There are many unprofessional ‘online schools’ exploiting teachers online. Do not accept substandard pay, even if you are still learning the ropes.
Teachers, visit our TeachingEnglish website for more lesson plans and activities, and find out how you can become a TeachingEnglish blogger.
This article is one of our top five most-read of all time.
What Sylvia Guinan feels holds most true from her 2014 article is the power of personal learning networks, the types of resources that help online teachers, and the role of creativity in facilitating socially relevant learning. While tragic family circumstances led to her taking a break from active blogging and social media in 2015, she continued working in the background. She plans to get back to blogging when circumstances allow, and has ambitions to specialise in eLearning design and publishing.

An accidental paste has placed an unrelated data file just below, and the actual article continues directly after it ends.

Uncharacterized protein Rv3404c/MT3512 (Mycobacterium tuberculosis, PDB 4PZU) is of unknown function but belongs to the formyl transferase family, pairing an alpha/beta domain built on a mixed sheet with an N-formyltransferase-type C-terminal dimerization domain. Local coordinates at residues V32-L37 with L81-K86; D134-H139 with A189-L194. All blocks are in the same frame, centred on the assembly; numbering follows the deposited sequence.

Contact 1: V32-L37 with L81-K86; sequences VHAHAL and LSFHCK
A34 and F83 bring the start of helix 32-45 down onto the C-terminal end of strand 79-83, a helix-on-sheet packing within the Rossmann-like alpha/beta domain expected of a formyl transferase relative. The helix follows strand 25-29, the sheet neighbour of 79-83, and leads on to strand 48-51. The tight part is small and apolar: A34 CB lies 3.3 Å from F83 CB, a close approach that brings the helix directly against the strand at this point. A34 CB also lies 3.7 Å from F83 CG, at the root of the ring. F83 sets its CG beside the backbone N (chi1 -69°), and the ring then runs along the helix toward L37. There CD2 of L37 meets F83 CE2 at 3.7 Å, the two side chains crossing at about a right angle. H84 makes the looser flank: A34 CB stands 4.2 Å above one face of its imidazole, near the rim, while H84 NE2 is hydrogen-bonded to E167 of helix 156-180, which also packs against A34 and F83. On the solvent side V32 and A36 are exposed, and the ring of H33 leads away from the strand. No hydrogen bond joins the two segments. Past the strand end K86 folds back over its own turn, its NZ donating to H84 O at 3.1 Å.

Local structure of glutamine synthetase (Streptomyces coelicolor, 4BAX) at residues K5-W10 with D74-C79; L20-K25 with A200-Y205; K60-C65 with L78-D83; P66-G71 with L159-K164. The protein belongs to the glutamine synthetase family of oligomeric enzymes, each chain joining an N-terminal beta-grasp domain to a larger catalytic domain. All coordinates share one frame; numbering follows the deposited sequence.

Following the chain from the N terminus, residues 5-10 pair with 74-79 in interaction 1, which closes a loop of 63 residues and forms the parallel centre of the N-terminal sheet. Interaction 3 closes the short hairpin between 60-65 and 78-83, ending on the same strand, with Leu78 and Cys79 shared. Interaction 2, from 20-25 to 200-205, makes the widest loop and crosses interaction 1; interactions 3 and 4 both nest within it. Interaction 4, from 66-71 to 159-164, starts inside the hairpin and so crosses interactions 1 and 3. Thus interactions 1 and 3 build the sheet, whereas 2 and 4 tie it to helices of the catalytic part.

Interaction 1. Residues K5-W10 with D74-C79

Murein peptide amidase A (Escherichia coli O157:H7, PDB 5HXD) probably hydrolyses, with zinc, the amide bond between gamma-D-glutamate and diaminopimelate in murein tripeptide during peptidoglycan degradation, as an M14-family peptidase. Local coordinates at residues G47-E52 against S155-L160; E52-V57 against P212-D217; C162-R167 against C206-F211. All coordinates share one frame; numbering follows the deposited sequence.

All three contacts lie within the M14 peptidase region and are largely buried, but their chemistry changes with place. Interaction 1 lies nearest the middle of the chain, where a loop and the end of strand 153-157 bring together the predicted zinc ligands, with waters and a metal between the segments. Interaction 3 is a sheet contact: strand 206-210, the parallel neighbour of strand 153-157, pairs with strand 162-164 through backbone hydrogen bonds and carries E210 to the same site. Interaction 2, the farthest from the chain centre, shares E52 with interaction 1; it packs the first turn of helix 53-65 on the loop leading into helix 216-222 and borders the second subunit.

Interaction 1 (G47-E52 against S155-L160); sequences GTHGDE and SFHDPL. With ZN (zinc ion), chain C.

Additional resources and personal learning networks that have made a difference to her since 2014 are Nik Peachey’s award-winning Digital Classroom resources for creativity, Off2class online resources for when she had little or no time to create new content, the Learndash learning management system for building courses on her own website, and the IATEFL LTSIG committee with whom she worked as website editor from 2015 to 2018.
Jamie Johnson is an artist and illustrator based in Glasgow, Scotland. He works in painting, collage, drawing and various digital media techniques. Jamie has exhibited his work in galleries around the UK, Europe and North America, most recently as a solo show at Chopping Block Gallery in London. He continues to work with a wide variety of clients as an illustrator and designer, alongside a personal interest in community-based projects.